A 2012 Society for Human Resource Management survey determined that 1 in 3 HR professionals cited Post-Traumatic Stress Disorder (PTSD), or other mental health issues as “challenges” to hiring Veterans.

If you happen to be the 1 in 3 people that feel this way, please allow me to share some important information with you. Understanding the invisible wounds of war is vital to any employer in order to dispel the myths surrounding PTSD and other mental and/or physical health conditions, and to learn more about the benefits of incorporating veterans into the workplace. There are many important factors that can help to reduce employers’ concerns about the work impact related to these injuries as well occasional perceived stigma surrounding hiring veterans.

Despite the awareness that has been raised surrounding combat/service related injuries, several employers still report that they avoid hiring veterans. Why? Because of the lingering fear that these veterans may have sustained mental or physical injuries, and not being well informed about the implications associated.

However, the reality is that the number of veterans who have suffered a traumatic brain injury or post-traumatic stress are just a fraction compared to that of the general US population.

Here are 3 common myths that you may have come across at one point or another:

1) Myth: “PTSD is a ‘Veteran Issue’ and one that no one else can relate to.”

Fact: Post-traumatic stress is simply a normal reaction to an abnormal experience. The reality is that nearly 8% of the US population – or approximately 25.6 million Americans will suffer from PTSD at some point during their lifetime according to the National Center for PTSD. Some individuals may experience PTSD following a natural disaster, a motor vehicle accident, or even from being mugged. While we often associate PTSD with combat and military service, the reality is that anyone can experience PTSD, not just those in the military. You are likely to be working with, or have worked with, someone who has suffered from PTSD and you may not have even known!

2) Myth: “I’ve heard that some Veterans have suffered traumatic brain injuries during combat and that must be a very significant injury.”

Fact: Many people assume that when someone has suffered a traumatic brain injury, they are left with significant brain damage. While this can be true in extreme circumstances, according to the Defense and Veterans Brain Injury Center, 82% of all traumatic brain injuries diagnosed in military members since 2000 are considered mild. To provide further clarification, the most common form of mild TBI is a concussion, and there is typically no functional brain damage associated with this injury.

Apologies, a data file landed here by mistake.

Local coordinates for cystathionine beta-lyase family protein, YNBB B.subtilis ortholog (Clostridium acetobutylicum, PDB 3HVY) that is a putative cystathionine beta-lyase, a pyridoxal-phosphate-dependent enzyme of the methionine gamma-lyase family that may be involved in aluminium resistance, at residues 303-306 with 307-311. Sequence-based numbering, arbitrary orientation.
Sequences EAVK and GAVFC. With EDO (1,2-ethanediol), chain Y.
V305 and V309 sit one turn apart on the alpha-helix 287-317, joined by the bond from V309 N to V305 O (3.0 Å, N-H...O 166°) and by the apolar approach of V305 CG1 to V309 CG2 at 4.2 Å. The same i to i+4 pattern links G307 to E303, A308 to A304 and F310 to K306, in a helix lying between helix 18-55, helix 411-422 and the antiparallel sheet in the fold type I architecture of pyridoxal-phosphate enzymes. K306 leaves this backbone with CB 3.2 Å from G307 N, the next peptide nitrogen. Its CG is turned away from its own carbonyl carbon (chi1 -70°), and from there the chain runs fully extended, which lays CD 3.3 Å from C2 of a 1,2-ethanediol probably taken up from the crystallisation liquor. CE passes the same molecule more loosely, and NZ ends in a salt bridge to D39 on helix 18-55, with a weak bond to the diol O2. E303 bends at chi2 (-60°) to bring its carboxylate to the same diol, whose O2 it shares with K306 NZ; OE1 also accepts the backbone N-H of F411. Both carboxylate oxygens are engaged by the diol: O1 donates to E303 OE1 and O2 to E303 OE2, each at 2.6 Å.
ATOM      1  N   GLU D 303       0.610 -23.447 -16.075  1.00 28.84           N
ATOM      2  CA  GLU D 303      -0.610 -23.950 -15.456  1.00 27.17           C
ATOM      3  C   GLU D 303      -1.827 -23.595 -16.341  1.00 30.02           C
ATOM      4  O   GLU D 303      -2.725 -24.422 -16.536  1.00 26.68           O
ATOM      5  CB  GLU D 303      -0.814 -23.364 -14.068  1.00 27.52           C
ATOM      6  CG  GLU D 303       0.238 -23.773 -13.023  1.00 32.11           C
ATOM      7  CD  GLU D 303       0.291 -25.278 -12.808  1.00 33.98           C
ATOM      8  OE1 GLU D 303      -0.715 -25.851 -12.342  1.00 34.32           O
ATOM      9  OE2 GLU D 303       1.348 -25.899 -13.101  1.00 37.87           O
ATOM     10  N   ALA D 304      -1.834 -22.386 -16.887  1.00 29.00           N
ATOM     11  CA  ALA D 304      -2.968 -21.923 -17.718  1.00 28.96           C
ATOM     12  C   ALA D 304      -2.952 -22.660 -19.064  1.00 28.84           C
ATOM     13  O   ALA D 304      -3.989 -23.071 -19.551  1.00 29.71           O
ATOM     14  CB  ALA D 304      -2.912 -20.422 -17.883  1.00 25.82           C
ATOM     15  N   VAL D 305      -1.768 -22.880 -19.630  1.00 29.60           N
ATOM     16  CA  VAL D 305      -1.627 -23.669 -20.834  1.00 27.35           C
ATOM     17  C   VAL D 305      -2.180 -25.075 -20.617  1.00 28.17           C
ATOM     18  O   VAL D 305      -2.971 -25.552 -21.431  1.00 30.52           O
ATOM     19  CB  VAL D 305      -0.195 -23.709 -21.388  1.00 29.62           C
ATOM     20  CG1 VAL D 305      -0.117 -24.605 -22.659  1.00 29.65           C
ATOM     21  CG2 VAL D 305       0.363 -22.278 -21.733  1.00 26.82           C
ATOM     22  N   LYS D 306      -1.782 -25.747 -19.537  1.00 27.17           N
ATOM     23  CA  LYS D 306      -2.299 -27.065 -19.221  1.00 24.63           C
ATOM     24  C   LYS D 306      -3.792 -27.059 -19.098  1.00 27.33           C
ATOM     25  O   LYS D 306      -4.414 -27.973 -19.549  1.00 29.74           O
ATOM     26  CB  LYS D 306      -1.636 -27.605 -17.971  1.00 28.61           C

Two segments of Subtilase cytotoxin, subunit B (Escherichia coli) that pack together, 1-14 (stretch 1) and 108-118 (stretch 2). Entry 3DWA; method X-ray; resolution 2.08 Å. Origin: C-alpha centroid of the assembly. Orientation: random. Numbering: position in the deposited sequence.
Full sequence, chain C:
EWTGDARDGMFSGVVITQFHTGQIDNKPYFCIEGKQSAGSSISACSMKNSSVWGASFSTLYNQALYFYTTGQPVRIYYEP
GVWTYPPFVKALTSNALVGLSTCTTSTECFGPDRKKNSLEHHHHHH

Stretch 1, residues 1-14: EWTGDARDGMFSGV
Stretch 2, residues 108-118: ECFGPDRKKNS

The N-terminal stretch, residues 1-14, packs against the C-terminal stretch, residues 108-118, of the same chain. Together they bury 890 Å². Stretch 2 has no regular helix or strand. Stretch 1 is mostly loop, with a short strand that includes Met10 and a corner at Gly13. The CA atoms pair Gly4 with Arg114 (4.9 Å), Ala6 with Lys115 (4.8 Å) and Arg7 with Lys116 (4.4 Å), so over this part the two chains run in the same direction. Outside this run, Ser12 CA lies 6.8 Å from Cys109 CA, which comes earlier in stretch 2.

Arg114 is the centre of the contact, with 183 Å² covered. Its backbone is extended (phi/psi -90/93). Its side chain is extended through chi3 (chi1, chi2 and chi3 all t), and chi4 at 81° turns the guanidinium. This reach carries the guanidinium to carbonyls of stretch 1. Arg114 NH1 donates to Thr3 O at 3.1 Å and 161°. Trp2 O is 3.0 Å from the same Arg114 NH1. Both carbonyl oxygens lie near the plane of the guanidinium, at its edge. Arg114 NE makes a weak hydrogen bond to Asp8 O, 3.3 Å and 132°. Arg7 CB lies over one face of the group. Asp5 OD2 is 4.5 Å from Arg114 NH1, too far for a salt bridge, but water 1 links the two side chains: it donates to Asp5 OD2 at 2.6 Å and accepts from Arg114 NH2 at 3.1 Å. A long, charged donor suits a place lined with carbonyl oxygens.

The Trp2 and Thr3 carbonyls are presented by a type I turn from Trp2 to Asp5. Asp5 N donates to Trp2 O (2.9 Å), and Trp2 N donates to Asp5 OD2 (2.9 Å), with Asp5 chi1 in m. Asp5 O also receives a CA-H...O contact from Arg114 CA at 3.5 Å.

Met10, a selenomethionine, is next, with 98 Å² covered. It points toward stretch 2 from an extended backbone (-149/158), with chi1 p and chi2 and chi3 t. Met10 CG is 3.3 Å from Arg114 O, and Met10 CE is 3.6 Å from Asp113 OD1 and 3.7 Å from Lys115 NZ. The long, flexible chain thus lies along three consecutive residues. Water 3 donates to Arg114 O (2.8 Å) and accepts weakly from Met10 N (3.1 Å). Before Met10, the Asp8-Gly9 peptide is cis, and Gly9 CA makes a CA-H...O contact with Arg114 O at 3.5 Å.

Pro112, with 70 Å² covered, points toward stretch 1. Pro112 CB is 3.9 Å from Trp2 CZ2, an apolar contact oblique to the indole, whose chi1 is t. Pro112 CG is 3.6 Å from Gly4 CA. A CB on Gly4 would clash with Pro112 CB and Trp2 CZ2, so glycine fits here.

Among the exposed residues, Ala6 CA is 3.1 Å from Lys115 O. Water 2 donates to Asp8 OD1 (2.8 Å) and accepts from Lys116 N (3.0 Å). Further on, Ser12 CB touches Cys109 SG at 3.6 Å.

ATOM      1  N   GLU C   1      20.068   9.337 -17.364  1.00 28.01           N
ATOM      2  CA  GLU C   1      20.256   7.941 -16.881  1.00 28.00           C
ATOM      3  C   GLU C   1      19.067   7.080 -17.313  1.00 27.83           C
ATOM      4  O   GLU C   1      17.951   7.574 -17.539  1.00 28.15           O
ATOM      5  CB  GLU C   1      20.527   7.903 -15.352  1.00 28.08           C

3) Myth: “A Veteran who has been diagnosed with PTSD will struggle for the rest of their life.”

Fact: Like any other medical or mental health condition, there are all different levels of severity. With the advancement in research and evidence based practices by mental health care specialists, symptoms of PTSD can be greatly reduced and possibly even eliminated with early intervention. In fact, according to the DSM 5, one half of all adults diagnosed with PTSD will have a complete recovery within 3 months of treatment.


I hope the information provided above serves to help further dispel some of the fiction associated with veterans in the workplace. In doing so, we collectively advance towards our overall goal of decreasing stigma surrounding veterans and the invisible wounds of war. These men and women bring so many unique skills and sought after characteristics into the professional workforce. Businesses that recognize this value in veterans, often find more productive employees compared to that of their non-veteran counterparts. This type of talent behavior is what drives companies to be more efficient, productive, and profitable. Any employer that puts a value on military service, creates a win-win environment that benefits not only their bottom line, but also those deserving military veteran job seekers looking for fulfilling careers.